Science fiction movies should be allowed only one major transgression of the laws of physics, according to a US professor who has won backing from a number of his peers after creating a set of guidelines for Hollywood.
The guidelines are by Sidney Perkowitz, a professor of physics at Emory University in Atlanta, Georgia and a member of the Science and Entertainment Exchange, an advisory body run by the US National Academy of Sciences.
"I am not offended if they make one big scientific blunder in a given film," Perkowitz added. "You can have things move faster than the speed of light if you want. But after that I would like things developed in a coherent way."
"If you violate that you are in trouble. The chances are that the public will pick it up and that is what matters to Hollywood. [...]
In written SF, there's a corner of the genre known as 'hard SF' where writers take great pains to base their stories on extrapolations from the current state of the art in physics/biology/information technology/[insert scientific field of choice here]. Done well, it's a satisfying approach to storytelling. Sometimes, even hard SF writers will allow themselves one big breach of the general principle of scientific plausibility, often (as Perkowitz suggests) permitting some form of FtL travel, the better to allow the action to move around.
Unfortunately, sticking to the rules of hard SF tends to rule out visually appealing space battles, face to face conversation in real time between humans and aliens, governments capable of extending their writ across multiple star systems, hand-held ray guns and … well … pretty much all the tools of the trade of the modern, CGI-heavy SF blockbuster. I'd love to see more hard SF films, but I find it hard to believe that the moviegoing masses care. Modern Hollywood blockbusters are more space opera than hard SF.
Put it another way: how many of the Best SF films would survive the Perkowitz test? Of those films in the top 20 that I've seen, I reckon Alien,1 2001: A Space Odyssey,2, Blade Runner3 and The Thing4 might pass, but we'd have lost a whole bunch of highly entertaining SF films to a 'one strike and you're out' rule.
November 30th, 2009
From Walter Isaacson's account of Einstein's 1921 visit to the United States:
After three weeks of lectures and receptions in New York, Einstein paid a visit to Washington. For reasons fathomable only to those who live in that city, the Senate decided to debate the theory of relativity. On the House side of the Capitol, Representative J.J. Kindred of New York proposed placing an explanation of Einstein's theories in the Congressional Record. David Walsh of Massachusetts rose to object. Did Kindred understand the theory? "I have been earnestly busy with this theory for three weeks," Kindred replied, "and am beginning to see some light." But what relevance, he was asked, did it have to the business of Congress? "It may bear upon the legislation of the future as to general relations with the cosmos."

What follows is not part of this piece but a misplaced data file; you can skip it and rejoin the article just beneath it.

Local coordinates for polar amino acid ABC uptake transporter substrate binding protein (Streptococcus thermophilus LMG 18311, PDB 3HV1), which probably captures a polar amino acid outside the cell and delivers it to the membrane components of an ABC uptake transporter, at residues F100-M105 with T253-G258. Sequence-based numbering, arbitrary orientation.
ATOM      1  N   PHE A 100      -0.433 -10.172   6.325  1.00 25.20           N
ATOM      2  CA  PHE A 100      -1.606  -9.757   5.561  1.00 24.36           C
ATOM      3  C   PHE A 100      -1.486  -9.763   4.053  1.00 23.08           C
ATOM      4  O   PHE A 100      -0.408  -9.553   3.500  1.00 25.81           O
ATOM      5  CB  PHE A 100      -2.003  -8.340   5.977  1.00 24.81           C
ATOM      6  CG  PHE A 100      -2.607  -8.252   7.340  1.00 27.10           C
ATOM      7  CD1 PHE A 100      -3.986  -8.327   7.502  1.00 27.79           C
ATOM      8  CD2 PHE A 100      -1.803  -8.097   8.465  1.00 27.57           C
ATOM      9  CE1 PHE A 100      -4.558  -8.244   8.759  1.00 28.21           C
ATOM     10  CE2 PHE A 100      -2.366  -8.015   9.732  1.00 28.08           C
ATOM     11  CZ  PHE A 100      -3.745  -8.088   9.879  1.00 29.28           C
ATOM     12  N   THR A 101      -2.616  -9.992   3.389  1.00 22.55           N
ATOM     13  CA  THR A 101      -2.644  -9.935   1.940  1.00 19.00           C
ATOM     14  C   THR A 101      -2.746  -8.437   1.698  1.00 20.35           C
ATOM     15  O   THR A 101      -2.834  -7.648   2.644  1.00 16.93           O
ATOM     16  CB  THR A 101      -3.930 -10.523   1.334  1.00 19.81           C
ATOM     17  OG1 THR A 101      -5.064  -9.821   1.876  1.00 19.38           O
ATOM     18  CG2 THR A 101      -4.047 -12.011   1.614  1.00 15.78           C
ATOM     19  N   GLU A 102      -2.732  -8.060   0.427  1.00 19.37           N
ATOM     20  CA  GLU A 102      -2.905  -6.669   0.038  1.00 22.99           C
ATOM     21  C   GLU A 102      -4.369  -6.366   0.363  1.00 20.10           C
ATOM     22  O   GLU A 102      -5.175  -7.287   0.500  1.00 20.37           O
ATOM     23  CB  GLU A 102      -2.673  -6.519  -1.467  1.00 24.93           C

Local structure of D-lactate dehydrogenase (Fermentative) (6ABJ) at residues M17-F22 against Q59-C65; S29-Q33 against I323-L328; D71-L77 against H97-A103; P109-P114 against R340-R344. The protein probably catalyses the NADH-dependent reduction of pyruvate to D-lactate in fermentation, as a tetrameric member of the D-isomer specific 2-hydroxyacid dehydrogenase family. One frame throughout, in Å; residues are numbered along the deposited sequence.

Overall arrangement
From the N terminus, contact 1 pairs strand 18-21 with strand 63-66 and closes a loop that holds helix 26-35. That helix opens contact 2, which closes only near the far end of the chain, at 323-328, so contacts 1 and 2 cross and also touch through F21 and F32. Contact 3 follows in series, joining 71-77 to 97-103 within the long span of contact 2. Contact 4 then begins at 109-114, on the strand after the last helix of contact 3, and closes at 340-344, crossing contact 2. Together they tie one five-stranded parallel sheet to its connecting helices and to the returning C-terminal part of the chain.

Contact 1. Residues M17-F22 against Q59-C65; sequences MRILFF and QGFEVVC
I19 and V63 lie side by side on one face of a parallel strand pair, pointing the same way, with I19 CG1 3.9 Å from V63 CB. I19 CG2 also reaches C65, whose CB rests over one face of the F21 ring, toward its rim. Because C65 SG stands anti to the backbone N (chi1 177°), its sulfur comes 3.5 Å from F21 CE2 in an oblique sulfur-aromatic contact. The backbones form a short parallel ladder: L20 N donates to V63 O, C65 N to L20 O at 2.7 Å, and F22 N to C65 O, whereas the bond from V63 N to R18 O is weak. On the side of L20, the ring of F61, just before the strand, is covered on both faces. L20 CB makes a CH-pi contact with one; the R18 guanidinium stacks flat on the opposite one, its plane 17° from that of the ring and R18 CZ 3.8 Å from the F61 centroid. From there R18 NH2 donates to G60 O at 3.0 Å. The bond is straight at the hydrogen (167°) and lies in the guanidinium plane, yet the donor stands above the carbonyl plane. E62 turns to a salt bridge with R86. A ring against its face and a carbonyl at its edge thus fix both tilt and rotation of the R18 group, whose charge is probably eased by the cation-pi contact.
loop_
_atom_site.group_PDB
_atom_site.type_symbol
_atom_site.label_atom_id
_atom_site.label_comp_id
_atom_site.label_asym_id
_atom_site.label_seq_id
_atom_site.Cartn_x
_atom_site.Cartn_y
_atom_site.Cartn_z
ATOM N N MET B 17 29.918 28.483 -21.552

Unfortunately, Isaacson doesn't say whether the motion to read an explanation of general relativity into the Congressional Record was passed. As yet I haven't found an online resource that allows me to search the Congressional Record as far back as 1921, so I still don't know whether Rep. Kindred's motion was passed.1
[Edited to add...] For the record, Isaacson's article is worth reading for much more than the comedic value inherent in the notion of politicians talking about relativity. It's a reminder of just how much of a public sensation Einstein was in his day. Who was the last scientist to have that sort of impact on the public imagination? Carl Sagan? Stephen Hawking? Richard Dawkins? Tim Berners-Lee?2
- I suppose it's just about possible that somewhere along the way Einstein's work might have been used as material in a filibuster, so perhaps it ended up in the Congressional Record by a different route. Or perhaps not: if I were a Senator or Representative intent on blocking the passage of some contentious piece of legislation, I think I'd pick an easier read… ↩
- The latter probably should get something approaching that level of acclaim, albeit for the tool he created and gave away rather than for any grand scientific theory. ↩
October 17th, 2009
The University of Nottingham's Sixty Symbols hosts short videos of scientists talking about, well, scientific symbols:
Ever been confused by all the letters and squiggles used by scientists?
Hopefully this site will unravel some of those mysteries.
The films are just fun chats with men and women who love their subject and know a lot about it!
Click on "gamma" and you'll find a professor of physics talking about cricket balls… Click on "rho" and we're stuffing paperclips into coffee cups.
And sometimes when there's no symbol to tell a story (like SchrÃ¶dinger's cat), well we just make one up!
[Via The Scout Report]